Designhill also helps clarify the artist’s challenging in brand building:

“Today, branding is not only limited to products or companies. It has become an integral need for professionals as well. Whether you’re an entrepreneur or artist, you need to incorporate branding strategies to make a name in the industry.”

Keep four ideas in mind:

  1. First, the art market is growing. According to multiple surveys, the global art market estimated to be of over 67 billion U.S dollars in 2018 and is expanding at a rapid pace.
  2. Second, as Sotheby’s predicts, there are more art buyers than ever “As rapid technological transformation and the embrace of digital channels will remain ever present. The comprehensive set of digital tools clients can now access has not only broken down barriers to entry but reduced the need to view or physically handle works in person prior to purchasing. As a result, the average number of times that a work is seen will be exponentially multiplied.”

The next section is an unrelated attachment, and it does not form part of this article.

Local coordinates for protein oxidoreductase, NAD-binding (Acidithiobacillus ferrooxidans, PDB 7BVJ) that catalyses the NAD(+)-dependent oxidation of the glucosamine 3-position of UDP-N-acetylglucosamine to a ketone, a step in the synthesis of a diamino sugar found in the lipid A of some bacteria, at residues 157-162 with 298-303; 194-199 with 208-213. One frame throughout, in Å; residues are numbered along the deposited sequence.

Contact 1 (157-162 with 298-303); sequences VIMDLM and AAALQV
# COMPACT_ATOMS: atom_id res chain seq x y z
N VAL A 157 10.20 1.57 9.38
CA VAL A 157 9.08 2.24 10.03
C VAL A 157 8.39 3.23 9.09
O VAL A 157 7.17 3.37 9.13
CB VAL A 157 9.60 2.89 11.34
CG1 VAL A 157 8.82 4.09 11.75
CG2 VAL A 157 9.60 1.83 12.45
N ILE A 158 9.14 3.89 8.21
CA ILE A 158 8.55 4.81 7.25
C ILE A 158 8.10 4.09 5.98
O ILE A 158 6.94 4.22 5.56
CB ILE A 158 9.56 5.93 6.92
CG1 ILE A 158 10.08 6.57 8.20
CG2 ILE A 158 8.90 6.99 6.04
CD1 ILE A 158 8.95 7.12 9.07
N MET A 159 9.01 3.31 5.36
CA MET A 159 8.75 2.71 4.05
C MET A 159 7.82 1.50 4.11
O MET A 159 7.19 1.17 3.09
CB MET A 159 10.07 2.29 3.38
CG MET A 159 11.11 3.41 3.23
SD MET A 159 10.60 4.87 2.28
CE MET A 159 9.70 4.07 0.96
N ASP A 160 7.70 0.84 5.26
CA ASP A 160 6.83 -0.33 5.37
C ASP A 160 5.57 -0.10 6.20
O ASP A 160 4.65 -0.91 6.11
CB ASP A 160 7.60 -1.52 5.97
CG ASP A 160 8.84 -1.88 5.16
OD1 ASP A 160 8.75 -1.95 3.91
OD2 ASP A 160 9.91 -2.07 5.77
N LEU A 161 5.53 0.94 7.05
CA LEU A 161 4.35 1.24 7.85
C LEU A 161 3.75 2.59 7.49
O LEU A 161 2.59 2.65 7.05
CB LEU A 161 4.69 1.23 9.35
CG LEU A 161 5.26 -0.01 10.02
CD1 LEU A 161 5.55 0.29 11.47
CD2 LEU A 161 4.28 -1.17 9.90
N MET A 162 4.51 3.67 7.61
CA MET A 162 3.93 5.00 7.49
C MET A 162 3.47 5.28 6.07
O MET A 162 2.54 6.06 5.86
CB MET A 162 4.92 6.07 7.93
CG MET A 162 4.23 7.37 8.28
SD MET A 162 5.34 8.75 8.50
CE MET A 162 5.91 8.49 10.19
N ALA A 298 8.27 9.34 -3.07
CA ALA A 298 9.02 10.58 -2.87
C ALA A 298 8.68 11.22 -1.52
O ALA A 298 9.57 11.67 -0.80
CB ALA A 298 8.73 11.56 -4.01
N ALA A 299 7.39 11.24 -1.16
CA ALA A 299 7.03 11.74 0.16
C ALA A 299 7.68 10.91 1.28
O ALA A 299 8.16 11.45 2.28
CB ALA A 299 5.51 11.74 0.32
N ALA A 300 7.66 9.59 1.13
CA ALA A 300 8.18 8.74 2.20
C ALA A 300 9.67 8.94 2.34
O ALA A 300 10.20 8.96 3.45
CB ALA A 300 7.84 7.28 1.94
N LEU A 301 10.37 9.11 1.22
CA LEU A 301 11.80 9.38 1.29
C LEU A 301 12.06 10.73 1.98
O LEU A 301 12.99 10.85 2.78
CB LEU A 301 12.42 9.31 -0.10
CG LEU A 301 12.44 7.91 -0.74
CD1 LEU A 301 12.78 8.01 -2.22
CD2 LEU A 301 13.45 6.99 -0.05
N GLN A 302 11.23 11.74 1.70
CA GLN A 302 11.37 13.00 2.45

3. Three, top artists are online: “It’s no secret that Instagram has made a noticeable impact upon the art market. The Museum of Modern Art and Sotheby’s are among the platform’s biggest art world players. Ai Weiwei, Jeff Koons, and Damien Hirst also have substantial followings ranging from 300,000 to 500,000. Describing one successful artist, Steve wrote in 2008 “Christine Hellmuth uses a mix of social media and online technologies to market her work. In addition to her website, she has a blog, an Etsy site, YouTube videos and a Yahoo group. She actively participates in arts and crafts community forums and chats. Her use of technology allows her to greatly broaden her potential market and she sells her work across the US and internationally.
  4. Fourth and last, sometimes it takes a village. Newfoundland has become a global haven for artists, and the artists there – some globally acknowledged like the late Christopher Pratt – have banded together in a variety of ways to support one another’s art and commercial opportunity. Read more about it here.

It just makes sense for talented artists, who have the ability to amaze and hypnotize patrons with their work, to have the marketing chops to create and close the sale.

Viva la Revolution!

Note. Thanks to Steve King and Emergent Research, for exceptional research and thought leadership. They’ve contributed so much to what we know about the experience and success of freelancers and how it might be improved.